France Rejects Google’s Push to Limit ‘Right to Be Forgotten’

21 Sep 2015 | Author: | No comments yet »

France is now censoring your Google search results, wherever you are.

France’s data protection regulator has rejected Google’s appeal to a May order compelling the search giant to expand Europe’s “right to be forgotten” ruling to every one of its websites worldwide, including so-called right, established last May when a European court ruled that individuals could request search engines to remove links that appeared under their name, has so far only applied within the European Union.PARIS – France’s data protection watchdog on Monday rejected an appeal by Google against a decision ordering the Internet giant to comply with users’ requests to have information about them removed from all search results.

French data privacy regulators took a step towards sanctioning Google by rejecting the company’s request to drop a case against it for refusing to clean up information from its search engine results. However, Google ran into trouble in France over the fact that while it removes these references from its results in searches made in or other European extensions, it refuses to do so on and elsewhere. “This strips away the effectiveness of this law, and varies the rights granted to persons according to the Internet user who consults the search engine, rather than the person concerned,” said the data watchdog CNIL. Since the European Court of Justice ruling last year that granted this right to European residents, Google has fielded nearly 320,000 requests, granting about 40 per cent of them. Lawmakers could then establish a broader scope of the controversial privacy concept that lets European citizens ask Google to remove unfavorable search results.

Google said: “That means a removal request by an individual in France, if approved, would not only be removed from and other European versions of Google Search, but from all versions of Google Search around the world.” Google appealed the order in July, but this has now been rejected by the CNIL. France’s Commission Nationale de l’Informatique et des Libertés, known as CNIL, ruled in June that Google must expand its takedown practices to all domain names, including those in countries with stronger protections around freedom of speech. The French authority, the CNIL, in June ordered Google to de-list on request search results appearing under a person’s name from all its websites, including “The President of the CNIL rejects Google’s informal appeal against the formal notice requesting it to apply delisting on all of the search engine’s domain names,” the watchdog said.

CNIL gave Google 15 days to begin removing search results from all of its domain names or face sanctions, which carry with them a relatively light initial penalty of up to €150,000 for one of the world’s most powerful corporations. However, Google refused to comply and in July appealed the decision, arguing that CNIL was not competent “to control” information accessed across the globe.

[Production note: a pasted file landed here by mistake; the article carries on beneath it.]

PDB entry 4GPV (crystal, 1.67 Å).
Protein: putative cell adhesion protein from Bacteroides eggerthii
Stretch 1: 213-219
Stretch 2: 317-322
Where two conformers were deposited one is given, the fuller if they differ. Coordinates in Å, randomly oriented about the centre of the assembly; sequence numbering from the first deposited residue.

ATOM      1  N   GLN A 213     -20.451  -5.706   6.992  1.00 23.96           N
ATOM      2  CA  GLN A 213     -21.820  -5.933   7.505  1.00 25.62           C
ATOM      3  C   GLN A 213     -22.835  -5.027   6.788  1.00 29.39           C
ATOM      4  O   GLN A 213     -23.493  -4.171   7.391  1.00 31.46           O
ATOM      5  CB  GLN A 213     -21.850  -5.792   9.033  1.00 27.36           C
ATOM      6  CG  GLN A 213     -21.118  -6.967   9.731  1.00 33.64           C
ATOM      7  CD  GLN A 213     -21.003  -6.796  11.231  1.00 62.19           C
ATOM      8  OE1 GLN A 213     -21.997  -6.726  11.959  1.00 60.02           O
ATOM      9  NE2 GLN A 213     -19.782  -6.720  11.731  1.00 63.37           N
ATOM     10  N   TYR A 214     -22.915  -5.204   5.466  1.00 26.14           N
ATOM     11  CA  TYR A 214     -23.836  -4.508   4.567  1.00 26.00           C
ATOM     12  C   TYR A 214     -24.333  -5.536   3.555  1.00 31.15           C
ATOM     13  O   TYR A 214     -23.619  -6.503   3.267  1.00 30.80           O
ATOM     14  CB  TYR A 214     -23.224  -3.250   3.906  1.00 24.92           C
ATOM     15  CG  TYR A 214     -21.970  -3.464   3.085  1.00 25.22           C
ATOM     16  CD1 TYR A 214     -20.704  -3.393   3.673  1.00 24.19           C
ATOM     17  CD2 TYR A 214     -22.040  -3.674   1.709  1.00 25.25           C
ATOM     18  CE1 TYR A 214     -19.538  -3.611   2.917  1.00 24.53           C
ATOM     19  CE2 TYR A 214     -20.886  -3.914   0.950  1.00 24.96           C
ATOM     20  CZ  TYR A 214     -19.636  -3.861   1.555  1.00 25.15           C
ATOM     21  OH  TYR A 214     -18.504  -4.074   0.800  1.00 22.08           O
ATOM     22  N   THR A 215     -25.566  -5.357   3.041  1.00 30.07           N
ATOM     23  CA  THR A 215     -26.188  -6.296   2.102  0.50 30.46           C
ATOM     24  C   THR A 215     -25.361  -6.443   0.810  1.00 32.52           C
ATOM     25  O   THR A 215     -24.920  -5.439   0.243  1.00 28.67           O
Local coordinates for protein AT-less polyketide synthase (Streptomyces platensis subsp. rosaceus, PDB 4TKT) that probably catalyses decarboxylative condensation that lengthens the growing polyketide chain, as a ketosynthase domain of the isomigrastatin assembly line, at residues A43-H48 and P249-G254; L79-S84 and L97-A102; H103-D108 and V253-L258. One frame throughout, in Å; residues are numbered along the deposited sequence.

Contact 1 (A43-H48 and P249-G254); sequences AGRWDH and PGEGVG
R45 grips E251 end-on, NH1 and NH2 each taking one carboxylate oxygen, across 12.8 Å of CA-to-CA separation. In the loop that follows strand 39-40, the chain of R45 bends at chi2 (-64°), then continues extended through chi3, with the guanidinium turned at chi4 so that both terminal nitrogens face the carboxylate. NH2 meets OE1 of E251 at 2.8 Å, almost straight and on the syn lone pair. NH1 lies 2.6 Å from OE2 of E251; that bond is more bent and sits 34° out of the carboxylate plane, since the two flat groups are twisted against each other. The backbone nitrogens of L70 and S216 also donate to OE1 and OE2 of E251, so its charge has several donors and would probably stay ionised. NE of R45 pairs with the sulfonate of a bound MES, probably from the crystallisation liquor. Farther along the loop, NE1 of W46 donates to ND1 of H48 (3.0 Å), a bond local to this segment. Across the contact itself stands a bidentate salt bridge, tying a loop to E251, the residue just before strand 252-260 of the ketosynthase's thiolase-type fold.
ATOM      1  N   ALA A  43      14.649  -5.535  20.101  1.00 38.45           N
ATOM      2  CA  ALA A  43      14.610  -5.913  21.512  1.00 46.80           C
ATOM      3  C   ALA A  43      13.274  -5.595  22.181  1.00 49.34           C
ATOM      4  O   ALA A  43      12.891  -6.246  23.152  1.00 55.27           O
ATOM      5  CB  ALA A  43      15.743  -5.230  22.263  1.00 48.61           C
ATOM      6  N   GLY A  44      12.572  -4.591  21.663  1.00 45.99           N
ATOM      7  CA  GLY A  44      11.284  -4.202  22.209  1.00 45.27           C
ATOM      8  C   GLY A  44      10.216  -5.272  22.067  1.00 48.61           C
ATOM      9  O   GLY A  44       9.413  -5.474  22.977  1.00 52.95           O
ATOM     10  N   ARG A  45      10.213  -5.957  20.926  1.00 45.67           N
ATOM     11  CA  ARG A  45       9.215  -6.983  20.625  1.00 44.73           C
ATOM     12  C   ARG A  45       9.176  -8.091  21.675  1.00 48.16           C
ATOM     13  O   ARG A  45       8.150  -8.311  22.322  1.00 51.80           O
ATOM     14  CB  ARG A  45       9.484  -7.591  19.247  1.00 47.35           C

But an umbrella group of European data protection watchdogs took a similar position in December on the issue of cleaning up search results globally, saying that it was the only way to ensure the “effective and complete protection of data subjects’ rights and that EU law cannot be circumvented”. Google previously said in a statement that the ruling is “a troubling development that risks serious chilling effects on the web.” But CNIL rejected this claim in a public statement released today (Sept. 21). This decision “simply requests full observance of European legislation by non-European players offering their services in Europe,” said the French data regulator.

Google also accidentally revealed information in a July 2015 transparency report indicating that less than 5 percent of the nearly 220,000 requests up until that point came from criminals, politicians, and public figures attempting to scrub clean their pasts. Google has said that it’s processed more than a quarter of a million requests to delist more than 1 million links since the ruling, and has removed 41.6% of the URL requests it has processed so far.

Meanwhile, the Index on Censorship has previously said that removing results from search engines was “akin to marching into a library and forcing it to pulp books.” And several newspapers have reported that their articles have been removed from search results as a result of the European court’s new right. Rather, CNIL and other regulators have found that even after search results are successfully removed, they are still easily located by switching to the version of Google accessible in another country.

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